You can refresh your skills or develop new ones at any time in life. This can be especially useful when you’re starting a career, changing to a different type of job, or going back to work after looking after your children.
This page will help you think about what types of learning might be right for you and the help you can get as a single parent with costs and childcare.
Choosing the right type of learning
It helps to have a clear idea of why you want to learn something new in the first place. Start from what you need and why – this will help you choose the right kind of course or training programme.
Assess your skills
Think about what skills you currently have and where you want to improve. It can be useful to do this at any stage of your career. Which of your skills will be most helpful in moving forward? Are there gaps you need to fill?
The National Careers Service has some useful skills assessment tools. Their discovery tool will help you understand what you’re good at and like doing to focus in on a good career for you.
And their skills health check is a series of tests to help you identify your personal and work-based skills. This will also help you think about your transferable skills – the things you’re good at that might be useful in a range of jobs. For example, being good at communicating, problem solving or working in a team.
Do you need to brush up on your core skills?
English, maths, and IT skills are critical for many jobs. There are lots of ways to improve these skills – see the improving English, maths and IT skills page on gov.uk. If you’ve left school and you’re over 16, you don’t usually have to pay to do GCSE-level English or maths, or for some information and communication technology (ICT) courses. And courses in English for speakers of other languages (ESOL) are also normally free or discounted.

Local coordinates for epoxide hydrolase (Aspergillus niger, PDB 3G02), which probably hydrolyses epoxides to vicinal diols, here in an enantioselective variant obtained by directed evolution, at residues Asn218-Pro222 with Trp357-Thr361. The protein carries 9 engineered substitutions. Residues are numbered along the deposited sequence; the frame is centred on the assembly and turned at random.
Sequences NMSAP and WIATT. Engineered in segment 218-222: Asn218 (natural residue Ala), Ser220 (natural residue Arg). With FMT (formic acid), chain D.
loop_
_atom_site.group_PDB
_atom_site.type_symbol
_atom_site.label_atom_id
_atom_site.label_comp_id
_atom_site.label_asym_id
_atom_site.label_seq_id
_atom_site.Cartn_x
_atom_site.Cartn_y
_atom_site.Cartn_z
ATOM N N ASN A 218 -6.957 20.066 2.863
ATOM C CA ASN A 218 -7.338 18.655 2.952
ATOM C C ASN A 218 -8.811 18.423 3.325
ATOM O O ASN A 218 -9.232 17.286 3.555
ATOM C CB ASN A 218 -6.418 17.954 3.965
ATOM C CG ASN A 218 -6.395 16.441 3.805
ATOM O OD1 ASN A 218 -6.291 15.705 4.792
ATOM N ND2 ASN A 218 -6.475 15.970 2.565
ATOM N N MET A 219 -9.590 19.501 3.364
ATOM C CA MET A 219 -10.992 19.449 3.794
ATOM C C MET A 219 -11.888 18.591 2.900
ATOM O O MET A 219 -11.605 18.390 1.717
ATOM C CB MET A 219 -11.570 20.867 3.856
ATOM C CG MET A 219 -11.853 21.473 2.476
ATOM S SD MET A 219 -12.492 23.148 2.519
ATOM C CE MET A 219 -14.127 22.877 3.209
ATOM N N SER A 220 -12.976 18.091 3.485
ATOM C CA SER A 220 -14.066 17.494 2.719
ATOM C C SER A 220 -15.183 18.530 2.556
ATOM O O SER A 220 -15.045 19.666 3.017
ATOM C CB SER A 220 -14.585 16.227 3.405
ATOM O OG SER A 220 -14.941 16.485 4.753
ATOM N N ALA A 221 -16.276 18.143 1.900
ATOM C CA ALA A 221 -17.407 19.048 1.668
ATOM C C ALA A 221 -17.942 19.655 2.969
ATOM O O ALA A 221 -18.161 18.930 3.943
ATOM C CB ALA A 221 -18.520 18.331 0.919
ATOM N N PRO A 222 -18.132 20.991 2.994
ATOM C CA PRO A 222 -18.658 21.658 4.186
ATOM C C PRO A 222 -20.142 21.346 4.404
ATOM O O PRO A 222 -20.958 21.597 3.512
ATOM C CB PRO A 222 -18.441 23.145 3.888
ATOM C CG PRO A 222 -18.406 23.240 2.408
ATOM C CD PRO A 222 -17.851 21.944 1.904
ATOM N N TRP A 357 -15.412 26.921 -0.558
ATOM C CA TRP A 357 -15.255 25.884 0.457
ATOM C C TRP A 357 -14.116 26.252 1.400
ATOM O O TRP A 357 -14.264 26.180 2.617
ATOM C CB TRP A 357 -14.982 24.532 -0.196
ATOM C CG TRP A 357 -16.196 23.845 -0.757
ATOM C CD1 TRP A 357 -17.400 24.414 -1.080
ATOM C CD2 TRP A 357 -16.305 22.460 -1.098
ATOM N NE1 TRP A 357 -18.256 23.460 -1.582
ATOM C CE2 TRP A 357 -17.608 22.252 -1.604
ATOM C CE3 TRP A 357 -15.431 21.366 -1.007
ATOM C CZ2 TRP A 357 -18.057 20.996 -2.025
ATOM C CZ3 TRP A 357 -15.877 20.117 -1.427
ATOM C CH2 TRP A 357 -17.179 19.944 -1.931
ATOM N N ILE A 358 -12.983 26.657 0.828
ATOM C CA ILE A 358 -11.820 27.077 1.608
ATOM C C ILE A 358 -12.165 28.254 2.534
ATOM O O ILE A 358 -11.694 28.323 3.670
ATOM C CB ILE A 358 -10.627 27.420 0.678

Do your research
If you’re looking for a new job, look at which skills are listed as required or desirable in the job descriptions for roles you find interesting.
You can also explore different careers using the National Careers Service. This will help you find out what a job involves, the skills and knowledge it needs, and whether it’s right for you.
It can also be good to talk over your options with other people, especially ones with a professional insight into the career you’re in or thinking about.
- You can call the National Careers Service for free on 0800 100 900 to talk to an advisor – or chat with them online or over email.
- If you’re working, you could talk with a colleague about what type of training might be useful.
- If you’re on Universal Credit, talk to your work coach about what training could help with your work search goals.
- Think about finding a mentor – a trusted, experienced person who can guide you as you start or move up in your career.
Find a good place to study
The National Careers Service is an excellent place to start. It has tons of information on training opportunities in England. You can use their course finder to search for courses near you. And you can filter for ones that fit around your childcare responsibilities – like online courses or ones with flexible learning hours.